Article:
Tuesday, October 7, 2014

Eric Holder Evokes 'Mississippi Burning' Case to Denounce 20% Reduction in Early Voting Days

    In a video message Monday on the website of the Justice Department, Eric Holder once again broached the subject about which he famously declared Americans cowardly: race. The occasion for his message, however, has nothing overtly to do with race, but rather the recent Supreme Court decision allowing Ohio's plan to scale back early voting to take effect. A U.S. district judge initially threw out the plan, ruling that the reduction of early voting days would disproportionately affect minorities.
    The fact that the plan scales back early voting days only 20%, from 35 days to 28 days, did not stop Holder from raising the specter of the Ku Klux Klan murders of three civil rights workers in Mississippi half a century ago in what became known as the Mississippi Burning case. Holder also referred to the Klan murder of Viola Liuzzo, a woman from Detroit killed in 1965 during civil rights marches in Selma, Alabama. Here are some screenshots from Holder's message:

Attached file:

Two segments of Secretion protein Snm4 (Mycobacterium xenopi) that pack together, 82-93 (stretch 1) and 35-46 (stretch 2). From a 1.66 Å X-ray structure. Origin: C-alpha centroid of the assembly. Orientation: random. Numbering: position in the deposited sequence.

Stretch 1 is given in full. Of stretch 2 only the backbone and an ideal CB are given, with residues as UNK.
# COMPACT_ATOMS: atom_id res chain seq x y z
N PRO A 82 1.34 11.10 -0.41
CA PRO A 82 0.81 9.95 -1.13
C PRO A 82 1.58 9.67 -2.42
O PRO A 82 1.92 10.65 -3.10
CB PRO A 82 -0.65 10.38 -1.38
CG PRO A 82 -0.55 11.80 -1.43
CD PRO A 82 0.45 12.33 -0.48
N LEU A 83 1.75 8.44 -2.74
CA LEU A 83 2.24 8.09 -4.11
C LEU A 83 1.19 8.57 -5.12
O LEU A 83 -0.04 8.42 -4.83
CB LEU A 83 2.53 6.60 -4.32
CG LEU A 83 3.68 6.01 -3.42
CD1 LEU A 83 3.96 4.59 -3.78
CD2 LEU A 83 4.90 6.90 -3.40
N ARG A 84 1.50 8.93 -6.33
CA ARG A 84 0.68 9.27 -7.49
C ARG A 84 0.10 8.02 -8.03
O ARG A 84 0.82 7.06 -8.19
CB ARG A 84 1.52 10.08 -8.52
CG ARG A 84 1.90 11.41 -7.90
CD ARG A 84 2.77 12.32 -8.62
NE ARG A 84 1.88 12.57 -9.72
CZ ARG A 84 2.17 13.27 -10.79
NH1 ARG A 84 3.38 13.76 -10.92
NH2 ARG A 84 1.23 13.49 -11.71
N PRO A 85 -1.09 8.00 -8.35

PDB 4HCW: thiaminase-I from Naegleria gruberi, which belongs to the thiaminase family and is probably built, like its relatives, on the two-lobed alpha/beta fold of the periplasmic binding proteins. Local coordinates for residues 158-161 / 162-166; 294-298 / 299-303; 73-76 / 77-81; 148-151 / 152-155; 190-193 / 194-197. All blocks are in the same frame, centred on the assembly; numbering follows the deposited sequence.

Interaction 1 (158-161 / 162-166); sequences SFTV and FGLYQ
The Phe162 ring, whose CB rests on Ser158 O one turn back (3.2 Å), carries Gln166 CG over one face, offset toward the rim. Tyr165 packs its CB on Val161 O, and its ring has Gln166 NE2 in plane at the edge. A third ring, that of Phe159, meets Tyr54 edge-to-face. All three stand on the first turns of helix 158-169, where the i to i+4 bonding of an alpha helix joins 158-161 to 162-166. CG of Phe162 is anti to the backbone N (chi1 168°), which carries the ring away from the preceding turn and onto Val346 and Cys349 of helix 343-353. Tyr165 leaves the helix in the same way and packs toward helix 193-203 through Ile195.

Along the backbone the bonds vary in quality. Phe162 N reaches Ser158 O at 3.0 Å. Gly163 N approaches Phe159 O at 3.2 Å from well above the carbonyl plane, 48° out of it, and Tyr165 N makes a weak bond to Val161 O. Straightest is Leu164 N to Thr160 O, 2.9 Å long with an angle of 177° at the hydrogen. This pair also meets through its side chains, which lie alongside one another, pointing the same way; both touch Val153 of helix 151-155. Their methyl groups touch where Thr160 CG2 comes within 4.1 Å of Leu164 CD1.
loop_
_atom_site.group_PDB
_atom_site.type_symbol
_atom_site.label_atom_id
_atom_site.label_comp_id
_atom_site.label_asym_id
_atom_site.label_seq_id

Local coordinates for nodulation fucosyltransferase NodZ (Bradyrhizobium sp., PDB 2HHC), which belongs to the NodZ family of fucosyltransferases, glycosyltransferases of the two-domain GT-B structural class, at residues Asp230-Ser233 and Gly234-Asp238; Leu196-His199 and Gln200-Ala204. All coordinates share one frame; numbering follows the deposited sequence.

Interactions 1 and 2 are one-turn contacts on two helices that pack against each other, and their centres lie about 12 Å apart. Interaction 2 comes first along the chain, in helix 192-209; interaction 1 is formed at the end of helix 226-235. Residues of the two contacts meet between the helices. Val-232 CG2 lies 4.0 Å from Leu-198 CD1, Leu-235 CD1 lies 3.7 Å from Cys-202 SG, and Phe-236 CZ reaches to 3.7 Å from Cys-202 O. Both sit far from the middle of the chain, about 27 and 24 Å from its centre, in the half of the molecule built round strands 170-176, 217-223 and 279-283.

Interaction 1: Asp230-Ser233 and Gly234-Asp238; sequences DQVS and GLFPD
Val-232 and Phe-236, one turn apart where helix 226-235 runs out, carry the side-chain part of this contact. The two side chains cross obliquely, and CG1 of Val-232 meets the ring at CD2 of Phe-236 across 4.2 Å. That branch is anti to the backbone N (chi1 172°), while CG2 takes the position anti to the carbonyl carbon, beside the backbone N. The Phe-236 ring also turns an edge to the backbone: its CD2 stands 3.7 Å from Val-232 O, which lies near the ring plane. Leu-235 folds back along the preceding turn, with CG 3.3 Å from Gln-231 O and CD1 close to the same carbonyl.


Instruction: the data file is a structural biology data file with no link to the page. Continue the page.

The attorney general has managed to equate a 20% reduction in early voting days with "turn[ing] our back" on Ku Klux Klan victims. If some Americans really are cowards when it comes to race, could it be fear of being branded a Klan sympathizer by the top law enforcement official in the country for simply favoring tighter controls on voting? Once a legislature has expanded the single day of voting that existed for most of the nation's history to multiple weeks of voting, is any subsequent reduction de facto racism? Would perpetually open polls be nirvana?
    When Eric Holder addresses race in his position as attorney general, he often pays lip service to "how far we've come" as a nation on race. But he keeps a full deck of race cards tucked in his back pocket just waiting to play trump on any argument.

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